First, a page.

The analysis indicates then that there is ample scope for generating surplus revenue through a suitable cross-subsidization scheme. It is doubtful therefore that there is no way of reducing the government’s fiscal deficit except through the recently adopted policy of removal of subsidies for the under-privileged masses. The matter calls for serious debate amongst policy makers, technologists and economists. Avoiding such discussions can only add to inflation and reduce our growth rate.
As far as cost saving policies are concerned, it is important to note that a merger of the three PSU refineries will lead to a minimum saving of Rs.10,000 crs by cutting down on excess man-power, particularly at the executive level (to wit, IOC maintains a highly uncompetitive executive to workmen ratio of 1:1.35), as well as operating, capital and overhead expenditures. We expect another 5-10 per cent possible reduction in prices of these 4 products through this channel.
The analysis presented is not entirely fool proof of course. First, it is based on a number of assumptions regarding the relationship between total costs and revenues. More research is required to verify these relationships and assumptions. Also, the exercise needs to be repeated as more data is available for the current financial year. The surplus figures could change in the process, calling thereby for fine tuning prices. To protect the poor, such price changes should be accommodated through upward revisions in the price of petrol, unsubsidized diesel (24 per cent) and unsubsidized LPG (10%) as far as possible. Every 15 days these values should be monitored and the price of petrol, unsubsidized diesel and LPG ought to be adjusted. In other words, the prices suggested should not be treated as rigid in nature. Depending on frequently changing international circumstances, our prices will have to change too.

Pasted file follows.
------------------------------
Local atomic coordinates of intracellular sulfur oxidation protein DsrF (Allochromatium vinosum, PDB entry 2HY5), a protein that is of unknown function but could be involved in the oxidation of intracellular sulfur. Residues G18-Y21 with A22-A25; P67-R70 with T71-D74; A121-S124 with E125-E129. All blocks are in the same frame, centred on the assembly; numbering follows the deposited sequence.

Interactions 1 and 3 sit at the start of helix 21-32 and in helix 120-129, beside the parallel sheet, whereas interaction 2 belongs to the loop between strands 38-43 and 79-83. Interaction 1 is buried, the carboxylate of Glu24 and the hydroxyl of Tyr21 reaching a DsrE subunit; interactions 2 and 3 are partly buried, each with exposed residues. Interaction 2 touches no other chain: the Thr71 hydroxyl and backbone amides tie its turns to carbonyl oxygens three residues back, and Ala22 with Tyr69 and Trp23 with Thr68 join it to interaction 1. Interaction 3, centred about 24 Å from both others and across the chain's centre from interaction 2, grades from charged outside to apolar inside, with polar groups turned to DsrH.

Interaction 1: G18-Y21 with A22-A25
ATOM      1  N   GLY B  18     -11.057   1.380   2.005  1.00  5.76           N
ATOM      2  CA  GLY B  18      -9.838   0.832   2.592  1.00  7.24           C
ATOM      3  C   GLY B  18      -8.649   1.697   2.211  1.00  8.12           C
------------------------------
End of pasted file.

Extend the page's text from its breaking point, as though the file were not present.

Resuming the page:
Secondly, while we have changed the 2011-12 prices to compute the gains, we assumed that the consumption of the products remained unchanged. According to the law of demand, consumption should have been affected by prices and, to that extent, our revenue figures would need to be reconsidered. Of course, the demand for these products being somewhat inelastic in nature, the results arrived at should not be significantly altered. Thirdly, our rationing scheme depends on the success of the direct cash subsidy proposals. So far, the rate of success of these cash transfer schemes is not clear. Finally, our choice of the differential between diesel and kerosene prices appears somewhat large and need not be able to prevent malpractices surrounding contamination of the fuels. This problem exists for the actual price scheme ruling currently in the currently.
A great deal of work then remains to be done, but our approach clearly points out that the government had not looked into enough alternatives before announcing the latest policies. The least one should expect is a white paper from the government clarifying the details of the cost of production for petro-products in India.